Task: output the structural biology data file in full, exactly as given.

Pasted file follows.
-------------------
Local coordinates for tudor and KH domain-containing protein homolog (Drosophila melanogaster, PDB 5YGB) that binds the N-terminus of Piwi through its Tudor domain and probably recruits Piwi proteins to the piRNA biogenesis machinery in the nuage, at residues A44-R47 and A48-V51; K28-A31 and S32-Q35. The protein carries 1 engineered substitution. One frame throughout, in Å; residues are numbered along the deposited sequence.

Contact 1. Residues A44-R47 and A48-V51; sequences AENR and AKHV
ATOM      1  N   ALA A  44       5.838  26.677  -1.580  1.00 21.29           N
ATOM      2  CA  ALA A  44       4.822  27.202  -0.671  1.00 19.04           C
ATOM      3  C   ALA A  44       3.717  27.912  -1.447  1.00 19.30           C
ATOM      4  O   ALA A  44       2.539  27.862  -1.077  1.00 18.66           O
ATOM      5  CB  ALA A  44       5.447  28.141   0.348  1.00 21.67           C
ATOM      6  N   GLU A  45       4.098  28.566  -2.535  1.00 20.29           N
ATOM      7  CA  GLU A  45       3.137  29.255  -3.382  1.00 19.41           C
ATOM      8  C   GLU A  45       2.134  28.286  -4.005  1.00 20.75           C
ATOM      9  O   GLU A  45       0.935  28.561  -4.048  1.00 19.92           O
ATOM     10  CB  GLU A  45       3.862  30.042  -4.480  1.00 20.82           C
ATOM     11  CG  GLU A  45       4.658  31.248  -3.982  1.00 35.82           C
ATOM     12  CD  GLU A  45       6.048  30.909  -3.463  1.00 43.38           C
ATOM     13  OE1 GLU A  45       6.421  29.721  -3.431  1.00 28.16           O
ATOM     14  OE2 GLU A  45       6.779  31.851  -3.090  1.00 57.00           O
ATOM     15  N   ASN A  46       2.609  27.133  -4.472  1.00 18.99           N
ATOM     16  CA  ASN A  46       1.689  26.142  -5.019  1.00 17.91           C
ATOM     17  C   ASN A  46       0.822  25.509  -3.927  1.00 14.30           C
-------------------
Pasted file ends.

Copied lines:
Local coordinates for tudor and KH domain-containing protein homolog (Drosophila melanogaster, PDB 5YGB) that binds the N-terminus of Piwi through its Tudor domain and probably recruits Piwi proteins to the piRNA biogenesis machinery in the nuage, at residues A44-R47 and A48-V51; K28-A31 and S32-Q35. The protein carries 1 engineered substitution. One frame throughout, in Å; residues are numbered along the deposited sequence.

Contact 1. Residues A44-R47 and A48-V51; sequences AENR and AKHV
ATOM      1  N   ALA A  44       5.838  26.677  -1.580  1.00 21.29           N
ATOM      2  CA  ALA A  44       4.822  27.202  -0.671  1.00 19.04           C
ATOM      3  C   ALA A  44       3.717  27.912  -1.447  1.00 19.30           C
ATOM      4  O   ALA A  44       2.539  27.862  -1.077  1.00 18.66           O
ATOM      5  CB  ALA A  44       5.447  28.141   0.348  1.00 21.67           C
ATOM      6  N   GLU A  45       4.098  28.566  -2.535  1.00 20.29           N
ATOM      7  CA  GLU A  45       3.137  29.255  -3.382  1.00 19.41           C
ATOM      8  C   GLU A  45       2.134  28.286  -4.005  1.00 20.75           C
ATOM      9  O   GLU A  45       0.935  28.561  -4.048  1.00 19.92           O
ATOM     10  CB  GLU A  45       3.862  30.042  -4.480  1.00 20.82           C
ATOM     11  CG  GLU A  45       4.658  31.248  -3.982  1.00 35.82           C
ATOM     12  CD  GLU A  45       6.048  30.909  -3.463  1.00 43.38           C
ATOM     13  OE1 GLU A  45       6.421  29.721  -3.431  1.00 28.16           O
ATOM     14  OE2 GLU A  45       6.779  31.851  -3.090  1.00 57.00           O
ATOM     15  N   ASN A  46       2.609  27.133  -4.472  1.00 18.99           N
ATOM     16  CA  ASN A  46       1.689  26.142  -5.019  1.00 17.91           C
ATOM     17  C   ASN A  46       0.822  25.509  -3.927  1.00 14.30           C